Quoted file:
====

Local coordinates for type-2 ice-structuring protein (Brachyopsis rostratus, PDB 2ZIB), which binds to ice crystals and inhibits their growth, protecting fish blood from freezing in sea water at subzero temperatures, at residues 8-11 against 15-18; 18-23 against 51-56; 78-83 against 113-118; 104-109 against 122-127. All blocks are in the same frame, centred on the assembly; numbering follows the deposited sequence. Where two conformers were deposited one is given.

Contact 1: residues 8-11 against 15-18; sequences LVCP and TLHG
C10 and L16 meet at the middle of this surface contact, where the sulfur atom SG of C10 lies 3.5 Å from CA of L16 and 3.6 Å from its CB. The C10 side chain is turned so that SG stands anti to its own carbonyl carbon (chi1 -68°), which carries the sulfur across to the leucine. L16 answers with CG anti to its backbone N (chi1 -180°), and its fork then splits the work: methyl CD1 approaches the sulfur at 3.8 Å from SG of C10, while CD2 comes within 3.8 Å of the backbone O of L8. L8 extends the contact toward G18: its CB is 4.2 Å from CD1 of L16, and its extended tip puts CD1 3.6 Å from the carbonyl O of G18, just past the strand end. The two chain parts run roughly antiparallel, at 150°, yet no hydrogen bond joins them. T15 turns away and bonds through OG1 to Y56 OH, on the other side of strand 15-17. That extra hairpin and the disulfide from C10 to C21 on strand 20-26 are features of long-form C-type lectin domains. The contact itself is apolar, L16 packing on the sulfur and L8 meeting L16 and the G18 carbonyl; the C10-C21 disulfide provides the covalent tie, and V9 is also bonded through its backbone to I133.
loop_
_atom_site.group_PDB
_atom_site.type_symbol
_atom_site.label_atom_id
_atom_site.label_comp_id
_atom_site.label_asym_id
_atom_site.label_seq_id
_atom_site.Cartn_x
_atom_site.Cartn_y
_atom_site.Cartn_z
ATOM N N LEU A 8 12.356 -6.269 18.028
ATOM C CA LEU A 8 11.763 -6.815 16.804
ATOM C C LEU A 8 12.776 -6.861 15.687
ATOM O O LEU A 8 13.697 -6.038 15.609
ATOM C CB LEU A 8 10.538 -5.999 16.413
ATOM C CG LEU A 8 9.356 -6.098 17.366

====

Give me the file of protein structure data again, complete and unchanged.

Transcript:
Local coordinates for type-2 ice-structuring protein (Brachyopsis rostratus, PDB 2ZIB), which binds to ice crystals and inhibits their growth, protecting fish blood from freezing in sea water at subzero temperatures, at residues 8-11 against 15-18; 18-23 against 51-56; 78-83 against 113-118; 104-109 against 122-127. All blocks are in the same frame, centred on the assembly; numbering follows the deposited sequence. Where two conformers were deposited one is given.

Contact 1: residues 8-11 against 15-18; sequences LVCP and TLHG
C10 and L16 meet at the middle of this surface contact, where the sulfur atom SG of C10 lies 3.5 Å from CA of L16 and 3.6 Å from its CB. The C10 side chain is turned so that SG stands anti to its own carbonyl carbon (chi1 -68°), which carries the sulfur across to the leucine. L16 answers with CG anti to its backbone N (chi1 -180°), and its fork then splits the work: methyl CD1 approaches the sulfur at 3.8 Å from SG of C10, while CD2 comes within 3.8 Å of the backbone O of L8. L8 extends the contact toward G18: its CB is 4.2 Å from CD1 of L16, and its extended tip puts CD1 3.6 Å from the carbonyl O of G18, just past the strand end. The two chain parts run roughly antiparallel, at 150°, yet no hydrogen bond joins them. T15 turns away and bonds through OG1 to Y56 OH, on the other side of strand 15-17. That extra hairpin and the disulfide from C10 to C21 on strand 20-26 are features of long-form C-type lectin domains. The contact itself is apolar, L16 packing on the sulfur and L8 meeting L16 and the G18 carbonyl; the C10-C21 disulfide provides the covalent tie, and V9 is also bonded through its backbone to I133.
loop_
_atom_site.group_PDB
_atom_site.type_symbol
_atom_site.label_atom_id
_atom_site.label_comp_id
_atom_site.label_asym_id
_atom_site.label_seq_id
_atom_site.Cartn_x
_atom_site.Cartn_y
_atom_site.Cartn_z
ATOM N N LEU A 8 12.356 -6.269 18.028
ATOM C CA LEU A 8 11.763 -6.815 16.804
ATOM C C LEU A 8 12.776 -6.861 15.687
ATOM O O LEU A 8 13.697 -6.038 15.609
ATOM C CB LEU A 8 10.538 -5.999 16.413
ATOM C CG LEU A 8 9.356 -6.098 17.366